The Balmoral Show: 20 fascinating facts on the annual agricultural extravaganza
Published 13/05/2014 | 08:45
The Balmoral Show starts tomorrow. Amanda Ferguson looks at what makes the annual extravaganza of all things agricultural so special in the calendar.
1. 2014 marks the 146th year of Ireland's largest agri-food show and its second at the 65-acre Balmoral Park, following a move from the 32-acre King's Hall complex to the Maze/Long Kesh site.
2. From May 14-16 around 80,000 people are expected to journey to Lisburn for the extravaganza of colour, competition and showmanship along with daily displays of pedigree animals.
3. Farmers and young handlers will compete in a number of competition categories including horses, children's ponies, sheep, goats, pigs, pigeons, poultry, eggs, rabbits, calves, beef cattle, dairy cattle and sheep shearing.
4. In 1966 a Red Devils parachute team made a perfect four-point landing in the main Balmoral arena. Spectators feared a seventh skydiver had been badly injured, but it turned out to be an unopened reserve parachute which had fallen onto ground north of the enclosures.
5. At the 2009 show Dale Farm Dromona cheese was used to make sculptures of the First and Deputy First Minister.
6. In 1903 when King Edward VII and Queen Alexandra visited Balmoral, he said they had received "the biggest outburst of cheering and applause ever heard in Belfast".
7. International showjumping at this year's show will see some of the top and up-and-coming young riders from Egypt, Canada, Thailand, Switzerland, Spain, Great Britain and Ireland compete head to head.
8. There will be around 520 trade exhibitors and 1,000 livestock exhibitors at this year's event, with around 3,000 coveted rosettes awarded after 93 judges make their decisions.
9. At the first Balmoral Show in 1896 – the 41st organised by the North East Agricultural Association, which is now known as the Royal Ulster Agricultural Society – prizes totalling nearly £1,000 were on offer.
10. The entry list at the first Balmoral Show in 1896 totalled 1,391, which was nearly three times that of the first North East Agricultural Association of Ireland Show in 1855.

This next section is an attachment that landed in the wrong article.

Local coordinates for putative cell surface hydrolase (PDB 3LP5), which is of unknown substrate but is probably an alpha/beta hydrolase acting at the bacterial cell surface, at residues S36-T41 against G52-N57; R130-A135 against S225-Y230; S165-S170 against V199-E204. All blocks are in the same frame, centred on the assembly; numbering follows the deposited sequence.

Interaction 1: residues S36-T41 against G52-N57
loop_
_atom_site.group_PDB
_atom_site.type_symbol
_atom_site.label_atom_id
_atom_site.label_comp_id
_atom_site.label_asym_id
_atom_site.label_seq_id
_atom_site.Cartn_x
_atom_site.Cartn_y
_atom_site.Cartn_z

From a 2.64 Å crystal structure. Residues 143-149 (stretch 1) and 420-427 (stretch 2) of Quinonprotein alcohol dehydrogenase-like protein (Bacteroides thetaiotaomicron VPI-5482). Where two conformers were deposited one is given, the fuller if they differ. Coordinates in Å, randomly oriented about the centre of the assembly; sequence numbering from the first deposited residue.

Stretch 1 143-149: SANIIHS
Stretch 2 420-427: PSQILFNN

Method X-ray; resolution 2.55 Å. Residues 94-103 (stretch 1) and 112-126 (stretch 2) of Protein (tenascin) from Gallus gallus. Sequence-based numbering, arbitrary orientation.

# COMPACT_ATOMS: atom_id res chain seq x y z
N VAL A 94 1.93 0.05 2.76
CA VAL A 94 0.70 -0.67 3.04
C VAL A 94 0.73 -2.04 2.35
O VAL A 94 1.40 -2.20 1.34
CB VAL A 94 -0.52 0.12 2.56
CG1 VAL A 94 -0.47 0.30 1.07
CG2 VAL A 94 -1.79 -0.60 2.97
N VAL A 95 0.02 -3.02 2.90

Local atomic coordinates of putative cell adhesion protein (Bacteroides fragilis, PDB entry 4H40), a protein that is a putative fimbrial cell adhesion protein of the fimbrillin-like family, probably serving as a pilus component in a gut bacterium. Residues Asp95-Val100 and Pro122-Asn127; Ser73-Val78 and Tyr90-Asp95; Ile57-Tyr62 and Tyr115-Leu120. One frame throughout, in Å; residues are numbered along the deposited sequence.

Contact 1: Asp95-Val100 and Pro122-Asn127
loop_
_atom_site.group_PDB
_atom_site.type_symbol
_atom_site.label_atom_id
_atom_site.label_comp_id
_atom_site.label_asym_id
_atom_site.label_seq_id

11. The 107th annual show was postponed on the eve of the opening after the Ulster Workers Council strike brought Northern Ireland to a standstill in 1974.
12. RUAS solid silver trophies featuring generations of winners' names engraved on them are exhibited in the Members' Room. The octagonal shaped room was launched in 1965 at a cost of around £150,000.
13. Danco is responsible for most RUAS marquees on site. The largest marquee is for the cattle accommodation at 7,000sq m.
14. The first fatal aviation accident in Ireland took place at the Balmoral Show in 1912 when an airman was killed during a flying exhibition. Mr HJD Astley died of a fractured skull and brain lacerations.
15. In 1937, 25,000 children greeted King George VI and Queen Elizabeth after the showgrounds were chosen as the venue for the uniformed organisations of Ulster to greet the royals on their Coronation visit.
16. Notable visitors over the years include Mary McAleese, Prince Charles and champion racehorse Red Rum.
17. In 2007 the show went ahead despite the discovery of a pipe-bomb in the front garden of a property yards from the venue on Balmoral Avenue.
18. The show suffered a drop in takings in 1904 due to inclement weather, and in 1910 Balmoral's Londonderry Hall was blown down by a hurricane.
19. Since 1991 the show has been three days rather than four, due to a decline in the depression-hit agricultural industry.
20. Robert Harkness won the RUAS 2013 President's plate, acknowledging his contribution to the society over 26 years.